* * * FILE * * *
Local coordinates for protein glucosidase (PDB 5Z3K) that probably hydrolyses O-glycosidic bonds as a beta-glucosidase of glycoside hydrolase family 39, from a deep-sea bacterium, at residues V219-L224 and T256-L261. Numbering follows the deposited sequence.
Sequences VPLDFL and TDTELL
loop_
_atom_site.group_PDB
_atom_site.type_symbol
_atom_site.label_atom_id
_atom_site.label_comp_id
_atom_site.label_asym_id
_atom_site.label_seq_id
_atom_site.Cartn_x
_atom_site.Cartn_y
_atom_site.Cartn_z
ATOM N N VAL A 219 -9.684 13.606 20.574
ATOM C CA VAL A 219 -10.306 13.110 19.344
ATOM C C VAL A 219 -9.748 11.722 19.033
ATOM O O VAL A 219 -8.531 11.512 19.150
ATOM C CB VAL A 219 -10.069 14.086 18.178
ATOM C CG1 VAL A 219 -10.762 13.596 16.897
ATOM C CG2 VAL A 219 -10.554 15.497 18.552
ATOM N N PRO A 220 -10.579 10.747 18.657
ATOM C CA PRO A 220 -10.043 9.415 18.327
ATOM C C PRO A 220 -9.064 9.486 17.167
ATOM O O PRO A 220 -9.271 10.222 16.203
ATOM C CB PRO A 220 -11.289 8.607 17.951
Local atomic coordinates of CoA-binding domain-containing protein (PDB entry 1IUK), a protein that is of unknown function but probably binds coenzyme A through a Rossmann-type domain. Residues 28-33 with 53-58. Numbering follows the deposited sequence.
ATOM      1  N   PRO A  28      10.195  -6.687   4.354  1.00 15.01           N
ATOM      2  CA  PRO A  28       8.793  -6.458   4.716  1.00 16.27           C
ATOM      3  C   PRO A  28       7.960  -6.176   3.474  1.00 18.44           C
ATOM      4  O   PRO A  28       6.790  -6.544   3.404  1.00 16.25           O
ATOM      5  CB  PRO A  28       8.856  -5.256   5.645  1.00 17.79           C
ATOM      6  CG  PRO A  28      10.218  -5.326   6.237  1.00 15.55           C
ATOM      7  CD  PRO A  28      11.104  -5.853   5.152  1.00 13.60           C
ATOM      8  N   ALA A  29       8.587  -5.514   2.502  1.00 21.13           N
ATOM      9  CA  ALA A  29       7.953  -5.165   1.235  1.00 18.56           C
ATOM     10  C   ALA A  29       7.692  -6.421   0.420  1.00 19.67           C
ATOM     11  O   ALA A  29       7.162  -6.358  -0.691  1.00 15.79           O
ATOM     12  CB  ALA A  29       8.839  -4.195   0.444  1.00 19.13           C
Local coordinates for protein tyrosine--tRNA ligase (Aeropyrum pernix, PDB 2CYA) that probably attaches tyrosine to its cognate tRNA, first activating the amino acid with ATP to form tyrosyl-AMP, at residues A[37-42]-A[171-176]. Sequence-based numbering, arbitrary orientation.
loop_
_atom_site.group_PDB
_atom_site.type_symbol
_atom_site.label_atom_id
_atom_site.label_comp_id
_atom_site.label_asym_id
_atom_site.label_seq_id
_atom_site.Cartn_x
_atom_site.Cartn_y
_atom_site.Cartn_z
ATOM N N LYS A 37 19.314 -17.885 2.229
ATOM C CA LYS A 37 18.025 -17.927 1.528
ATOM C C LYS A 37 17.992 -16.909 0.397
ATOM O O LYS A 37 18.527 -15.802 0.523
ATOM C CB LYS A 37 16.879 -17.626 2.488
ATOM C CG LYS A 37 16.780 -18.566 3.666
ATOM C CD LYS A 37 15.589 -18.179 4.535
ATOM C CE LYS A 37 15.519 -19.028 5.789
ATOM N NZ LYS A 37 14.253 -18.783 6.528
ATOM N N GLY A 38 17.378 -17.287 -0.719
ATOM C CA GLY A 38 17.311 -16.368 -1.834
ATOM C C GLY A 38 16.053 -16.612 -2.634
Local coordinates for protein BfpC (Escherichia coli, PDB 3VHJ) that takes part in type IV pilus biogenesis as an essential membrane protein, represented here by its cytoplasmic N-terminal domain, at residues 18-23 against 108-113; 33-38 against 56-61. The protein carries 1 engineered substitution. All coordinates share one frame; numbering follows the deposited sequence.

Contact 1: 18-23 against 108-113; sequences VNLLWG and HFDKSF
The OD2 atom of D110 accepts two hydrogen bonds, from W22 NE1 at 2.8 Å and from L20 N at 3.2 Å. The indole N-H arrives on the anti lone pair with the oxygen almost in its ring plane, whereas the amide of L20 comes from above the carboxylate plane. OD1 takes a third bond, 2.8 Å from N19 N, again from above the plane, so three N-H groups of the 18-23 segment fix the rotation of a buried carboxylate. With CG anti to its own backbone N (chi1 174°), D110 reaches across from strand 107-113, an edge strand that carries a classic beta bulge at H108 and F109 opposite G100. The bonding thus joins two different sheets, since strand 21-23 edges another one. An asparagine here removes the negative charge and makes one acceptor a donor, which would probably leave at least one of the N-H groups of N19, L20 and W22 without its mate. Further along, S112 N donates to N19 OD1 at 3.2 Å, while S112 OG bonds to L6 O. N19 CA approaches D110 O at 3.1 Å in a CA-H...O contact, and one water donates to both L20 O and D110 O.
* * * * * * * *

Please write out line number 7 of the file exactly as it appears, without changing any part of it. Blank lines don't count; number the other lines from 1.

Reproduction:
_atom_site.label_comp_id